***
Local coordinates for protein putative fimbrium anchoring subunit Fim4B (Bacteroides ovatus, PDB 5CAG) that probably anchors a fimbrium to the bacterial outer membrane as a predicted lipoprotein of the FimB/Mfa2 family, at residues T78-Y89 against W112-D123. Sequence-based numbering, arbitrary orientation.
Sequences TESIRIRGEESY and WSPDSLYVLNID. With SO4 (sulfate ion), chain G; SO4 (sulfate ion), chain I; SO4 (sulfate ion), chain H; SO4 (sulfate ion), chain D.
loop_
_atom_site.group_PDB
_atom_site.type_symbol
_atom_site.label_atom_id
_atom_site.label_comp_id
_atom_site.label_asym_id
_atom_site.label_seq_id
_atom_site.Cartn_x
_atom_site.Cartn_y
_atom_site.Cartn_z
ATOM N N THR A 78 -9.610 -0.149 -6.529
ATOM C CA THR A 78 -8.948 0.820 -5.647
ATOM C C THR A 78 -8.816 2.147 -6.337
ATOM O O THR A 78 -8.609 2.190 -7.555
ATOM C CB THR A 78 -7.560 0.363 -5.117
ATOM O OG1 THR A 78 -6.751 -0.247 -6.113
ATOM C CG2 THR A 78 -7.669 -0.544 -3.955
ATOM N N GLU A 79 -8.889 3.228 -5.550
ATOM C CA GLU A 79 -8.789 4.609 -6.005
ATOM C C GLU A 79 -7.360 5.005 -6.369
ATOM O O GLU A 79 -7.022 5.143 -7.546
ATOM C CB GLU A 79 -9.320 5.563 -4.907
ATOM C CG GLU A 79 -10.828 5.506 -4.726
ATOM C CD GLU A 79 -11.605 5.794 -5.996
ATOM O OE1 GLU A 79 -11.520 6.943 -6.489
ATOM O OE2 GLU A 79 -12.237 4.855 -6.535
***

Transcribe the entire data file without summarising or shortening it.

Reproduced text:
Local coordinates for protein putative fimbrium anchoring subunit Fim4B (Bacteroides ovatus, PDB 5CAG) that probably anchors a fimbrium to the bacterial outer membrane as a predicted lipoprotein of the FimB/Mfa2 family, at residues T78-Y89 against W112-D123. Sequence-based numbering, arbitrary orientation.
Sequences TESIRIRGEESY and WSPDSLYVLNID. With SO4 (sulfate ion), chain G; SO4 (sulfate ion), chain I; SO4 (sulfate ion), chain H; SO4 (sulfate ion), chain D.
loop_
_atom_site.group_PDB
_atom_site.type_symbol
_atom_site.label_atom_id
_atom_site.label_comp_id
_atom_site.label_asym_id
_atom_site.label_seq_id
_atom_site.Cartn_x
_atom_site.Cartn_y
_atom_site.Cartn_z
ATOM N N THR A 78 -9.610 -0.149 -6.529
ATOM C CA THR A 78 -8.948 0.820 -5.647
ATOM C C THR A 78 -8.816 2.147 -6.337
ATOM O O THR A 78 -8.609 2.190 -7.555
ATOM C CB THR A 78 -7.560 0.363 -5.117
ATOM O OG1 THR A 78 -6.751 -0.247 -6.113
ATOM C CG2 THR A 78 -7.669 -0.544 -3.955
ATOM N N GLU A 79 -8.889 3.228 -5.550
ATOM C CA GLU A 79 -8.789 4.609 -6.005
ATOM C C GLU A 79 -7.360 5.005 -6.369
ATOM O O GLU A 79 -7.022 5.143 -7.546
ATOM C CB GLU A 79 -9.320 5.563 -4.907
ATOM C CG GLU A 79 -10.828 5.506 -4.726
ATOM C CD GLU A 79 -11.605 5.794 -5.996
ATOM O OE1 GLU A 79 -11.520 6.943 -6.489
ATOM O OE2 GLU A 79 -12.237 4.855 -6.535